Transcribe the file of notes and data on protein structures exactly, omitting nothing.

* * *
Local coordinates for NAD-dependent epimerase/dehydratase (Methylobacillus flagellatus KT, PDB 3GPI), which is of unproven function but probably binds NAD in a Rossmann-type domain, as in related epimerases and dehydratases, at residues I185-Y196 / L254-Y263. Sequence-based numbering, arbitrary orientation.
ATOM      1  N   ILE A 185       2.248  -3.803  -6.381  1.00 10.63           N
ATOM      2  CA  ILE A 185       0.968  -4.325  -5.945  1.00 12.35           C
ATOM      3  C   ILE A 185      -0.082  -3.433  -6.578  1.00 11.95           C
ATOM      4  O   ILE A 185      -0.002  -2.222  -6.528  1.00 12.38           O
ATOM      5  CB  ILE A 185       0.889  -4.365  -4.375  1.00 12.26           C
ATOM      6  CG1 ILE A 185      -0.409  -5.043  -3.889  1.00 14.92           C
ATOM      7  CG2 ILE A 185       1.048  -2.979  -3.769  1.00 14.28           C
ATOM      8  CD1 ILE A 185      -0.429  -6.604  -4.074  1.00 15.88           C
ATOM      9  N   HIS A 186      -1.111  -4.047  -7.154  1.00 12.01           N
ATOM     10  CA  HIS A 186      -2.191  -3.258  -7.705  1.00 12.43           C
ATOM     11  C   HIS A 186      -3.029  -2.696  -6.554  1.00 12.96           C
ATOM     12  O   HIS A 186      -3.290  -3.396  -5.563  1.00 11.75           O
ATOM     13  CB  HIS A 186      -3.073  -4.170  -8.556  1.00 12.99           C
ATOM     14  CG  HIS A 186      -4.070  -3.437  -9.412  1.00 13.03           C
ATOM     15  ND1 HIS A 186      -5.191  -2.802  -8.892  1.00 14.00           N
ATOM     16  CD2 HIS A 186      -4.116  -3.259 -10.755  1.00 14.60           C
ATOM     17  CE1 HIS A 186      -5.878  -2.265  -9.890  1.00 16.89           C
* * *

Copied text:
Local coordinates for NAD-dependent epimerase/dehydratase (Methylobacillus flagellatus KT, PDB 3GPI), which is of unproven function but probably binds NAD in a Rossmann-type domain, as in related epimerases and dehydratases, at residues I185-Y196 / L254-Y263. Sequence-based numbering, arbitrary orientation.
ATOM      1  N   ILE A 185       2.248  -3.803  -6.381  1.00 10.63           N
ATOM      2  CA  ILE A 185       0.968  -4.325  -5.945  1.00 12.35           C
ATOM      3  C   ILE A 185      -0.082  -3.433  -6.578  1.00 11.95           C
ATOM      4  O   ILE A 185      -0.002  -2.222  -6.528  1.00 12.38           O
ATOM      5  CB  ILE A 185       0.889  -4.365  -4.375  1.00 12.26           C
ATOM      6  CG1 ILE A 185      -0.409  -5.043  -3.889  1.00 14.92           C
ATOM      7  CG2 ILE A 185       1.048  -2.979  -3.769  1.00 14.28           C
ATOM      8  CD1 ILE A 185      -0.429  -6.604  -4.074  1.00 15.88           C
ATOM      9  N   HIS A 186      -1.111  -4.047  -7.154  1.00 12.01           N
ATOM     10  CA  HIS A 186      -2.191  -3.258  -7.705  1.00 12.43           C
ATOM     11  C   HIS A 186      -3.029  -2.696  -6.554  1.00 12.96           C
ATOM     12  O   HIS A 186      -3.290  -3.396  -5.563  1.00 11.75           O
ATOM     13  CB  HIS A 186      -3.073  -4.170  -8.556  1.00 12.99           C
ATOM     14  CG  HIS A 186      -4.070  -3.437  -9.412  1.00 13.03           C
ATOM     15  ND1 HIS A 186      -5.191  -2.802  -8.892  1.00 14.00           N
ATOM     16  CD2 HIS A 186      -4.116  -3.259 -10.755  1.00 14.60           C
ATOM     17  CE1 HIS A 186      -5.878  -2.265  -9.890  1.00 16.89           C